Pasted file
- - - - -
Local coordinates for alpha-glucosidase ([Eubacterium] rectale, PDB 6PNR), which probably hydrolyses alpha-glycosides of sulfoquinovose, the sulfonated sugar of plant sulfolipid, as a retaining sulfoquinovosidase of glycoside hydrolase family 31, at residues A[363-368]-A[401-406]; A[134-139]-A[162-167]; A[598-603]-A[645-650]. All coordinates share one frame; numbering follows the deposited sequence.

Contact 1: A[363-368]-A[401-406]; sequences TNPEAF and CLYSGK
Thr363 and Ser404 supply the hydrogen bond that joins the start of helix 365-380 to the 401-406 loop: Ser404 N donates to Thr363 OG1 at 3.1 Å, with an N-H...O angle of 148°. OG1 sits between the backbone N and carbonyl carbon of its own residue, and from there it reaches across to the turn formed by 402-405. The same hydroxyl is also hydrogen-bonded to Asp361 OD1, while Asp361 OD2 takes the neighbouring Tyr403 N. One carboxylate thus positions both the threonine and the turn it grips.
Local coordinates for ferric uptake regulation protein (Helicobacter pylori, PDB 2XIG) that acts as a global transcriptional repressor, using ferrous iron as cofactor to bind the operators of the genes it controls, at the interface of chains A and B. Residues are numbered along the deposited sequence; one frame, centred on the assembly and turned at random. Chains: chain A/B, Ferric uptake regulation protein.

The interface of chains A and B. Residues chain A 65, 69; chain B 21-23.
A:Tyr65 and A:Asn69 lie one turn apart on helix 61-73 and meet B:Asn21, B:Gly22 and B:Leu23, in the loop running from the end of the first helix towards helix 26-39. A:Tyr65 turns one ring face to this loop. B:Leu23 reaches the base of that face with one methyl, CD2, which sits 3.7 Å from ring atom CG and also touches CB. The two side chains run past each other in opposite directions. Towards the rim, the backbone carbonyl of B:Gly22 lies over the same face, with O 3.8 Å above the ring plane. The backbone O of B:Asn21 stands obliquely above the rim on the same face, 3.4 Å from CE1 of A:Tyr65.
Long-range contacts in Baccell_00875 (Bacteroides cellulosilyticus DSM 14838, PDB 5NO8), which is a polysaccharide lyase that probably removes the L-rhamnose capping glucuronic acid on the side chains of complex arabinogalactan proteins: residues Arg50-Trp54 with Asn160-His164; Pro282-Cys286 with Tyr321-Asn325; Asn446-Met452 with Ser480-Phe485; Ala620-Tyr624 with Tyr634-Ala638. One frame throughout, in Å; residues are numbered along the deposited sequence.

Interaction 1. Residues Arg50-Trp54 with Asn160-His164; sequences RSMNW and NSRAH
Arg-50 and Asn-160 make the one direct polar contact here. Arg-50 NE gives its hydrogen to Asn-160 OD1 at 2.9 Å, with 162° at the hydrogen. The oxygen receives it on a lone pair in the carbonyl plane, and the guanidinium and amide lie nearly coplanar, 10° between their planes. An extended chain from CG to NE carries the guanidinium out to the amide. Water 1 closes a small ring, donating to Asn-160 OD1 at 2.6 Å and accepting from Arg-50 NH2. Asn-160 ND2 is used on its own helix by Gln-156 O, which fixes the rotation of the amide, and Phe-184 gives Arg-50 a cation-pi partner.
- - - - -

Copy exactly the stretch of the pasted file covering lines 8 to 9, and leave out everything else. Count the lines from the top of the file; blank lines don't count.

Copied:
Interaction 1. Residues Arg50-Trp54 with Asn160-His164; sequences RSMNW and NSRAH
Arg-50 and Asn-160 make the one direct polar contact here. Arg-50 NE gives its hydrogen to Asn-160 OD1 at 2.9 Å, with 162° at the hydrogen. The oxygen receives it on a lone pair in the carbonyl plane, and the guanidinium and amide lie nearly coplanar, 10° between their planes. An extended chain from CG to NE carries the guanidinium out to the amide. Water 1 closes a small ring, donating to Asn-160 OD1 at 2.6 Å and accepting from Arg-50 NH2. Asn-160 ND2 is used on its own helix by Gln-156 O, which fixes the rotation of the amide, and Phe-184 gives Arg-50 a cation-pi partner.